Christmas is one of the most celebrated times of the year in the Christian world today. Church and world alike participate in its majestic celebration. Beginning a month before the date of celebration, the songs of Christmas begin to fill the air. The postman staggers under the ponderous burden of gift packages and greeting cards. Red and white bearded monstrosities are roaming the streets bellowing with inane laughter. Parties are held full of wine, food and song. As the day of celebration approaches, the crescendo of activity is incredible and one realizes that everyone is incomparably and indescribably happy about something.
Does one dare ask the questions, “What meaneth all this intense enthusiasm? Who or what can be responsible for this universal fervor?” The answer one would get is that “Jesus is born.” But you may ask, “Is all this fuss over the birth of Jesus?” “Why of course,” comes back the impassioned answer. Ah, yes, you see everybody is celebrating because Jesus is born. Yet, in the din of celebration, you will observe two diametrically opposed outlooks regarding this celebration. Jesus was born, but what a difference in outlook. The world which hates God will emphasize the humanity of the babe of Bethlehem. They see a Babe of beauty born in the romantic setting of a cattle stall. What a peaceful scene, what a lovely child, what a heavenly night! Did not the Babe grow to be the best man that ever lived? Certainly if we follow his example, we would be able to achieve the elusive peace on earth and good will towards men. What a terrible irony! They have the answer to the question. Yes, Jesus is born. They see many of the apparent features of Bethlehem. Many are the same things the child of God sees; yet the spectacles they have on are of this world. They see only what man in his sinful fallen state can see. They see what they want to see. Christ says of them in John 9:39, “For judgment I am come into this world, that they which see not might see, and that they which see might be made blind.” How ironic that the world is jolly and merry in the season of their judgment. The reality of Christmas for the world is their condemnation. Jesus as the babe is a stone of stumbling and a rock of offense, because they are blinded to the reality of who he really is. They want a babe who will grow up to be the Prince of Peace in a better world that man has made.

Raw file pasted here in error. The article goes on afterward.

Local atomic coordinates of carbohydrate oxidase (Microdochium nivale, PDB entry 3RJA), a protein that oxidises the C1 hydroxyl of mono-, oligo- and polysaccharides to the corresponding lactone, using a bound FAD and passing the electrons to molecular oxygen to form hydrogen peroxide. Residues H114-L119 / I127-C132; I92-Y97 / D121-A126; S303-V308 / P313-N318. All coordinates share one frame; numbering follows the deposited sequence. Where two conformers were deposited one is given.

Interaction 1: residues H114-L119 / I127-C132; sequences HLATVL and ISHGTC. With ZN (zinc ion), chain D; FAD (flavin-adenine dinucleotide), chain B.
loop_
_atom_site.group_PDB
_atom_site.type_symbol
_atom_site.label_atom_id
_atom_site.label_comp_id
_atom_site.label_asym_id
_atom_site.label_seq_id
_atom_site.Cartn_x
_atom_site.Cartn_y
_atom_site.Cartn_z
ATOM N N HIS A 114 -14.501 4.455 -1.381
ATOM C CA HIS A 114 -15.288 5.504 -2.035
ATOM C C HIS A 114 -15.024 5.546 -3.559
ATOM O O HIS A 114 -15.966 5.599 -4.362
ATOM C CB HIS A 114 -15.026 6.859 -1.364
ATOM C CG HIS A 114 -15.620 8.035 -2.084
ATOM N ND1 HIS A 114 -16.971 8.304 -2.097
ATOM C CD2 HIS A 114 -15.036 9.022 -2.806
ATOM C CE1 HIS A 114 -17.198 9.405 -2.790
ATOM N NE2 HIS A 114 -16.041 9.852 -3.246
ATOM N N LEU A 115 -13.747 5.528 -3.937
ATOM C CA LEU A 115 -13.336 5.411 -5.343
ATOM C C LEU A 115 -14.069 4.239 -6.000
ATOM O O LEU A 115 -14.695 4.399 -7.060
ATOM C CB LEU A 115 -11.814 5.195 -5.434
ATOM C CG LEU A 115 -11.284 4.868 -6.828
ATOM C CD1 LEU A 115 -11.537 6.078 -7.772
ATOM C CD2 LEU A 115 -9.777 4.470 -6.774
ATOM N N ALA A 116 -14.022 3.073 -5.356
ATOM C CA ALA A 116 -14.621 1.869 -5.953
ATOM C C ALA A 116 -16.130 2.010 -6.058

The child of God sees the babe of Bethlehem through the spectacles of faith and, therefore, his celebration takes on a deeply spiritual meaning. Jesus is God in the flesh. As God, he humbled himself and became obedient unto death, even the death of the cross. He is the king of the church and not of the world. He is the Savior of his people and as such, he walked the way of the cross taking on himself the iniquity of his people. The joy of Christmas for the child of God must be the joy of Simeon when he beheld the Babe: “Lord, now lettest thou thy servant depart in peace, according to thy word: For mine eyes have seen thy salvation, which thou hast prepared before the face of all people; a light to lighten the Gentiles, and the glory of thy people Israel” (Luke 2:29-32). The reality of Christmas for us is salvation. This provides the peace that passes all understanding.
When you and I are tempted to get caught up in the turmoil and confusion of the celebration of this world’s Christmas, remember that they have their reward. They will reap judgment on their heads because they despised the Son of God. It is a celebration born of a hatred of God, and it deliberately attempts to conceal the real meaning of Christmas. Celebrate we must and we will, but remember in all our celebration, never lose sight of God in the babe of Bethlehem. For only then is he the balm of Gilead to the battle scarred child of God. Above all, do not forget that beyond the manger looms the foreboding spectacle of the cross. A cross which the world hates because it implies humiliation and judgment. To you and me it is the answer of our anguished prayer of “Lord be merciful to me a sinner.” The answer comes: “Thy sins are forgiven.” Thanks be to God. Let us celebrate Christmas with a joy unspeakable.